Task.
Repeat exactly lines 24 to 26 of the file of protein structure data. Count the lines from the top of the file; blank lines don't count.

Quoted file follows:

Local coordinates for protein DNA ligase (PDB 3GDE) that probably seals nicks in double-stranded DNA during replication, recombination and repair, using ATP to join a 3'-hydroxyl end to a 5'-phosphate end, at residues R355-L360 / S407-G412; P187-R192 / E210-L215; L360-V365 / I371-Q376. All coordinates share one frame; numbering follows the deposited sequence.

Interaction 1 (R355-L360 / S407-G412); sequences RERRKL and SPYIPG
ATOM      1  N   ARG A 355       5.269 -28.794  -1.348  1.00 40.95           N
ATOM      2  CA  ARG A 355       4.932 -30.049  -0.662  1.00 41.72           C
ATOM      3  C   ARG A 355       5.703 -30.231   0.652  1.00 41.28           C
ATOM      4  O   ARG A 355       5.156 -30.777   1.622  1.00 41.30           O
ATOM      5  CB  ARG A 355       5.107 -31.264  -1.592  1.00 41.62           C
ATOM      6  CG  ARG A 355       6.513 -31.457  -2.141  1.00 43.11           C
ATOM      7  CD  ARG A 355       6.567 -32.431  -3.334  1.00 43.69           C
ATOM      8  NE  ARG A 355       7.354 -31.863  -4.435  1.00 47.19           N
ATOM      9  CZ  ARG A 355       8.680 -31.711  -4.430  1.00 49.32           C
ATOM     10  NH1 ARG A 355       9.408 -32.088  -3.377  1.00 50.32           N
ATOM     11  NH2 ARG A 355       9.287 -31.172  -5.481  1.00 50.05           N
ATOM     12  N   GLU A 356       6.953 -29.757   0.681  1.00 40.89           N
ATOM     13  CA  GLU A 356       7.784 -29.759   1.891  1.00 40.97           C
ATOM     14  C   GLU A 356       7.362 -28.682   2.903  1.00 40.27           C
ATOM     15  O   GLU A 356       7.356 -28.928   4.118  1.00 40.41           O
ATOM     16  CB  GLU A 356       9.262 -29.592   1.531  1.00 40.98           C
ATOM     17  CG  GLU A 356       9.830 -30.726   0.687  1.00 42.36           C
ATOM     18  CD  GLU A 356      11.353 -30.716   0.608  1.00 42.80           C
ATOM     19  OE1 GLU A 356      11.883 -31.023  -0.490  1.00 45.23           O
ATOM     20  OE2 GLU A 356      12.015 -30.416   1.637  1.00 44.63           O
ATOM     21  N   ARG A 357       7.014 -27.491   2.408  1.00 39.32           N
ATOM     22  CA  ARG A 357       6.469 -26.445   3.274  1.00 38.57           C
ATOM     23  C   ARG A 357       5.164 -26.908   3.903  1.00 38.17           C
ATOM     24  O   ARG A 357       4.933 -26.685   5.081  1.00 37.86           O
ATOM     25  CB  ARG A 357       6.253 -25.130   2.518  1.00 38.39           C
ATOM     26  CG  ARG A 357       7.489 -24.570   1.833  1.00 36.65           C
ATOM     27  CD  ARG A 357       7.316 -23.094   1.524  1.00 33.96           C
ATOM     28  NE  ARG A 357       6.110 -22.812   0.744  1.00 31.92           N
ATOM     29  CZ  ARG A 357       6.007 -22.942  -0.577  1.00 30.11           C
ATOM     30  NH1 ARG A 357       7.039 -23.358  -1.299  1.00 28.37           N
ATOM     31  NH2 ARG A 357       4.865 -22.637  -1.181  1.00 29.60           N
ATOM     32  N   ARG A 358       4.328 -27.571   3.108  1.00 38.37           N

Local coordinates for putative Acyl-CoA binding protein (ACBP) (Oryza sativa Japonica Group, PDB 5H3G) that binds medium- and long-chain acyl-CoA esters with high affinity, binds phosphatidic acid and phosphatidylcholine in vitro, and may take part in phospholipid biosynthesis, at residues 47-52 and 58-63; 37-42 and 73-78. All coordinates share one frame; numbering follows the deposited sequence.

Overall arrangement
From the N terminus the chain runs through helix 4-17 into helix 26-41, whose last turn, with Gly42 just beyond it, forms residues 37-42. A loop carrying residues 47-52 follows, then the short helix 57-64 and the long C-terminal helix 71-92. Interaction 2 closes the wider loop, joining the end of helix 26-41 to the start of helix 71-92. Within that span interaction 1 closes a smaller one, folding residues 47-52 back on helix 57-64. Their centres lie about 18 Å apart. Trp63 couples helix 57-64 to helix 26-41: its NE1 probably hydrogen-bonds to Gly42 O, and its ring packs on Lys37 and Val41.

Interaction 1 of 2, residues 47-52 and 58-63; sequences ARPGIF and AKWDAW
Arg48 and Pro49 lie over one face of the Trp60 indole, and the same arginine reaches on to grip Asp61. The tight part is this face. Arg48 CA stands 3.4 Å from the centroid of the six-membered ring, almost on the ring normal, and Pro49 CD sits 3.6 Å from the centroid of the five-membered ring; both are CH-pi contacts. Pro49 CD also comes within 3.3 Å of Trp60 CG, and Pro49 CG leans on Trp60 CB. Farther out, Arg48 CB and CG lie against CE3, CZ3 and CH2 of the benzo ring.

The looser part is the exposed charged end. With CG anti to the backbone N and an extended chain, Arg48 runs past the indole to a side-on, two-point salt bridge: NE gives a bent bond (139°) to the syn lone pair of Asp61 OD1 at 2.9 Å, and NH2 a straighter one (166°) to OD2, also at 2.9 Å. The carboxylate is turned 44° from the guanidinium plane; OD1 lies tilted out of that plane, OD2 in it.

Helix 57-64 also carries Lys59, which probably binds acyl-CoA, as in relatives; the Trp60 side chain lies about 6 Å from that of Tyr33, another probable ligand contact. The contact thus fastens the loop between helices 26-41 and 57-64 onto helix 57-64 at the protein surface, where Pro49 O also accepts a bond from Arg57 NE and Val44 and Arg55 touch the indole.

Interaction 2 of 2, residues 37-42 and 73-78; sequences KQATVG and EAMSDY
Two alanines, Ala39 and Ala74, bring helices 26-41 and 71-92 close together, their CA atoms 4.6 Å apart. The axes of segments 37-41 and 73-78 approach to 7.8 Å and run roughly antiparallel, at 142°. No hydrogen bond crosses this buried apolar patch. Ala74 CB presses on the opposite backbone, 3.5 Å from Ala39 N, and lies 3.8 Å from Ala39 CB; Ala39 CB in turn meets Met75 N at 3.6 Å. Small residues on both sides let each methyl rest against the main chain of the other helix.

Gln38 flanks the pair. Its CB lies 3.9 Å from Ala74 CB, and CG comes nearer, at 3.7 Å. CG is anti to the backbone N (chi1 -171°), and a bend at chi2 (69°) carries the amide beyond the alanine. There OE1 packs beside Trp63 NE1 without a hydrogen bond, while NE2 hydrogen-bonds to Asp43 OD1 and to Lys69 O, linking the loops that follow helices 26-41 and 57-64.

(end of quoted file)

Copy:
ATOM     22  CA  ARG A 357       6.469 -26.445   3.274  1.00 38.57           C
ATOM     23  C   ARG A 357       5.164 -26.908   3.903  1.00 38.17           C
ATOM     24  O   ARG A 357       4.933 -26.685   5.081  1.00 37.86           O